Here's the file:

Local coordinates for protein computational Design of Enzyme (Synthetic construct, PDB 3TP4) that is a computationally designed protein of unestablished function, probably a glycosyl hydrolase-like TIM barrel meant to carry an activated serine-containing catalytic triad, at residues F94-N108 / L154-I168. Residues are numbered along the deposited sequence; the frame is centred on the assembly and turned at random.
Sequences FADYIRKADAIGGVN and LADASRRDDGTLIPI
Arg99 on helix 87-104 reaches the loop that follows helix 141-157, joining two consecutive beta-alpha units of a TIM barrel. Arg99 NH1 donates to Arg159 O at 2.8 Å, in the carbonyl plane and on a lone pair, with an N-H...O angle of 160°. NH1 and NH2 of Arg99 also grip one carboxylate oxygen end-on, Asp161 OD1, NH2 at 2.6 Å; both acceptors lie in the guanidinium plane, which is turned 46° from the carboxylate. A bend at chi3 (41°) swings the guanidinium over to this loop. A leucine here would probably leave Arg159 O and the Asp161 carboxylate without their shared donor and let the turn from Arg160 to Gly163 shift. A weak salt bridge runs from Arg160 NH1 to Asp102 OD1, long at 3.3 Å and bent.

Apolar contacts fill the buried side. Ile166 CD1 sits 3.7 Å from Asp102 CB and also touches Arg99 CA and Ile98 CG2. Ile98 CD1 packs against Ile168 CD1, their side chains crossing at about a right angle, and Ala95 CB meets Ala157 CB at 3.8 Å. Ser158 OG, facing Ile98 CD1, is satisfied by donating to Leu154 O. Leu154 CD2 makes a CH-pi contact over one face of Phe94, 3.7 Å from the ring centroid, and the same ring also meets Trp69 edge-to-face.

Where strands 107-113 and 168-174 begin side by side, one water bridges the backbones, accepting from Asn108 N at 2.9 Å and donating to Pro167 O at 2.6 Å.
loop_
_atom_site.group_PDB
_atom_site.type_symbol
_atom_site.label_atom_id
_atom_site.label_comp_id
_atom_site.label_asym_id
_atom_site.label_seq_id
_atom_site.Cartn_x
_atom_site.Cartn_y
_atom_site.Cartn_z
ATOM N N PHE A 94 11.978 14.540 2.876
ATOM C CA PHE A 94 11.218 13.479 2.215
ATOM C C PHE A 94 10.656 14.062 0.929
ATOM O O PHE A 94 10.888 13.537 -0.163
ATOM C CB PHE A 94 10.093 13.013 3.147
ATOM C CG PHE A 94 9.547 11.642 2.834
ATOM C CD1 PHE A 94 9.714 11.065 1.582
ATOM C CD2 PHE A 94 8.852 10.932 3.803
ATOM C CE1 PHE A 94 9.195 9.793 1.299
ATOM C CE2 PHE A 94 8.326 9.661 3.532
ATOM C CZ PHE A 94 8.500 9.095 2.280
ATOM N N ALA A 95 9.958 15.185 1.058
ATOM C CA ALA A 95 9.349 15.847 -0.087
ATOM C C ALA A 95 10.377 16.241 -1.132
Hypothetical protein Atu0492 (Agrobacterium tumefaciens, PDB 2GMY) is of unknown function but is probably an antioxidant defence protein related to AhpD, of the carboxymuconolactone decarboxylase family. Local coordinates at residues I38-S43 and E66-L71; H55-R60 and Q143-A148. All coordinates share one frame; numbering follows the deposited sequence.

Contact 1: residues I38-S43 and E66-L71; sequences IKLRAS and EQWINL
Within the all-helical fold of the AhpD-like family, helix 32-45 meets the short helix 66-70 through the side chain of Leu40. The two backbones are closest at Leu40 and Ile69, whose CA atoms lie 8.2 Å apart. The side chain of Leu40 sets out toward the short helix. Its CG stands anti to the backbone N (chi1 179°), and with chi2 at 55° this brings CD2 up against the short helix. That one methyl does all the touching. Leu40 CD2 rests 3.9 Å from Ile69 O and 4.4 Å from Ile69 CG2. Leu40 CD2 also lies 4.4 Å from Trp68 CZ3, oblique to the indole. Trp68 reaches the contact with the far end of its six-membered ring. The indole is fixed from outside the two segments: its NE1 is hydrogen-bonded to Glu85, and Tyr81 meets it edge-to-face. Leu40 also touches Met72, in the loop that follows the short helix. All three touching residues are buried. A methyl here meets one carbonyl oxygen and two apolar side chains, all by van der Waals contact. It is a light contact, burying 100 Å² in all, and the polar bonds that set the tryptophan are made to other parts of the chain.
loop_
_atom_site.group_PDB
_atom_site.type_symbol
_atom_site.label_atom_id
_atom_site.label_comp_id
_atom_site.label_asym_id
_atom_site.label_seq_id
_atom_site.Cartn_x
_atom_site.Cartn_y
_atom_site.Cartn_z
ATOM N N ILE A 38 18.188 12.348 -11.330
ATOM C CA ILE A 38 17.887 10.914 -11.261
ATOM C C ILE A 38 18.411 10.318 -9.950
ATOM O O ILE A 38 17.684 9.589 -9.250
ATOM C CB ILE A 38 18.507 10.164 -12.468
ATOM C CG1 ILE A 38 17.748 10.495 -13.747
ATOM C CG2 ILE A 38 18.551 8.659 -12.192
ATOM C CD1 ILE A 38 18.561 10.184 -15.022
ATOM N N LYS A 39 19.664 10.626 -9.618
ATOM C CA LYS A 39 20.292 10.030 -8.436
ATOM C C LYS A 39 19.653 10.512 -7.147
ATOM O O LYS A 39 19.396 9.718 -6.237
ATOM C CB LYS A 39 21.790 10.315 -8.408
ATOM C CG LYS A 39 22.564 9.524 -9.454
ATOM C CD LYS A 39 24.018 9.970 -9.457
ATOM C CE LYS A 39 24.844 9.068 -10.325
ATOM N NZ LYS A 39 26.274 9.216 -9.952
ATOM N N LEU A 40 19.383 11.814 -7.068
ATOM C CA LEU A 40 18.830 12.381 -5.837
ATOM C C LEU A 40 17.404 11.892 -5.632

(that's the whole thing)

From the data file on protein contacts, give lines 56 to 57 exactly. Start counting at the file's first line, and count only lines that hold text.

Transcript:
ATOM C CG LYS A 39 22.564 9.524 -9.454
ATOM C CD LYS A 39 24.018 9.970 -9.457